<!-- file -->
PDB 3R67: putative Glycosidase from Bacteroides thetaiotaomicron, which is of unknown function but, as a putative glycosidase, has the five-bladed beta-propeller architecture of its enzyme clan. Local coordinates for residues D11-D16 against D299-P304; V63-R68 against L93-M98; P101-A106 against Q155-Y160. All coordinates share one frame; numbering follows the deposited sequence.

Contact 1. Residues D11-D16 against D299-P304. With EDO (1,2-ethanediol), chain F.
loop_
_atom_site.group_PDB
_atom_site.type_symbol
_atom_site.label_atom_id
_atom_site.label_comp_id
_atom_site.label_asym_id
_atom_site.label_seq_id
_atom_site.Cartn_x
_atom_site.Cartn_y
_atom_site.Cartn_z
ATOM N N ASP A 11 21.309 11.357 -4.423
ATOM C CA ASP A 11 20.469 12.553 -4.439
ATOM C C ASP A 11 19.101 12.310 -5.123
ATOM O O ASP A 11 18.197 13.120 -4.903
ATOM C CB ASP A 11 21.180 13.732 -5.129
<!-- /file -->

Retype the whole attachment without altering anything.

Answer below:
PDB 3R67: putative Glycosidase from Bacteroides thetaiotaomicron, which is of unknown function but, as a putative glycosidase, has the five-bladed beta-propeller architecture of its enzyme clan. Local coordinates for residues D11-D16 against D299-P304; V63-R68 against L93-M98; P101-A106 against Q155-Y160. All coordinates share one frame; numbering follows the deposited sequence.

Contact 1. Residues D11-D16 against D299-P304. With EDO (1,2-ethanediol), chain F.
loop_
_atom_site.group_PDB
_atom_site.type_symbol
_atom_site.label_atom_id
_atom_site.label_comp_id
_atom_site.label_asym_id
_atom_site.label_seq_id
_atom_site.Cartn_x
_atom_site.Cartn_y
_atom_site.Cartn_z
ATOM N N ASP A 11 21.309 11.357 -4.423
ATOM C CA ASP A 11 20.469 12.553 -4.439
ATOM C C ASP A 11 19.101 12.310 -5.123
ATOM O O ASP A 11 18.197 13.120 -4.903
ATOM C CB ASP A 11 21.180 13.732 -5.129